Absolutely loving this book list. It speaks so much to the questions that I asked on this very blog in 2016’s I am [not] doll parts and continue to ask today. There are more stories to tell about Black people than slavery and civil rights. This is especially imperative for young children. Youths need to be able to see themselves in this world, their everyday stories like keeping a pet, becoming a big brother/sister, or learning a skill should be visible and celebrated in the books that they read, the toys that they play with, the shows that they watch.
And it’s also important to note that books that include people of color do not ONLY benefit people of color. Everyone benefits from access to diverse characters, settings, and ideas. It’s a chance to learn that people of different races, genders, religions, families, countries, etc. are PEOPLE. On most days, our basic wants and needs are relatively similar.
Nice work Scott Woods!
When I made the first of these lists back in 2016 I had no idea the places it would go: Libraries, schools and families all over the world continue to share it even now, and I am humbled by its reception. I’ve long threatened to do a sequel to that list, so here it is. Same old librarian, all new tricks. Same rules apply:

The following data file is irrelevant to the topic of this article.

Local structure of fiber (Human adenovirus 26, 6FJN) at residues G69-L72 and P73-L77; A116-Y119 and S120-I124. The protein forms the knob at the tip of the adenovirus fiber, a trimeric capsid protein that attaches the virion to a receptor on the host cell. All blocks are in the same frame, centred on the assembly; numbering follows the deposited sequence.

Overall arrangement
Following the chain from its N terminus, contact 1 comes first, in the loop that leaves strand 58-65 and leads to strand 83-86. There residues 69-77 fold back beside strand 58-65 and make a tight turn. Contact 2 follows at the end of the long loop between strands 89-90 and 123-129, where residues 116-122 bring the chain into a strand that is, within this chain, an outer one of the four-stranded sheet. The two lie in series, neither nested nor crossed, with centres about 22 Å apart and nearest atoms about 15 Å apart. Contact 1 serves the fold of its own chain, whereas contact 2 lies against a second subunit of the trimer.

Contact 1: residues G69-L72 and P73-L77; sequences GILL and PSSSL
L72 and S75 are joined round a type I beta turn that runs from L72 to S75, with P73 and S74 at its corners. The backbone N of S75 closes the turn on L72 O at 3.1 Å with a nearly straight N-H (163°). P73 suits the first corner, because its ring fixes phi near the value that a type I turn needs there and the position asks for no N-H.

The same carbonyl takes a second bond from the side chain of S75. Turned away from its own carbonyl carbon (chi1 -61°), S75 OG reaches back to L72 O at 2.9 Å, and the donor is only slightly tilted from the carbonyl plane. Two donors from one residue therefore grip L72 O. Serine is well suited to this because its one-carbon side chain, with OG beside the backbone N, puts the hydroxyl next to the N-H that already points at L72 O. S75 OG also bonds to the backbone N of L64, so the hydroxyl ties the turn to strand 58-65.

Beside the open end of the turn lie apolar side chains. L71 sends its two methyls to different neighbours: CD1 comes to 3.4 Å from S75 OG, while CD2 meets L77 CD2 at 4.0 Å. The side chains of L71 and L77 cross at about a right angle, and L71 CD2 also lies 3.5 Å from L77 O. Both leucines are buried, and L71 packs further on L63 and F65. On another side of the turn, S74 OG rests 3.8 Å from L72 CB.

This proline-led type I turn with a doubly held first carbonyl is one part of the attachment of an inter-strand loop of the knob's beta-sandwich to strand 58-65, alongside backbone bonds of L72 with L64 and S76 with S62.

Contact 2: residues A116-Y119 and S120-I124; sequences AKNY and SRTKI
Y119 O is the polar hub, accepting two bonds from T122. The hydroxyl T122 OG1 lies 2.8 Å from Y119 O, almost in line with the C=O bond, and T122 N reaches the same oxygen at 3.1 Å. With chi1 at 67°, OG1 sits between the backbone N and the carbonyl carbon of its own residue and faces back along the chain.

1) Titles that came out within the last ten years (or so).
2) A spread in the gender of the protagonists.
3) Shine light on typically ignored aspects of black life. Nothing against history, but we aren’t exactly hurting for books on slavery. We could do with some more books about fishing, owning pets, and generally any other hobby children have. (That said, this list caught a lot more history than the last one.)
The books are not ranked in any way. Creator(s) are noted: Author/Illustrator.
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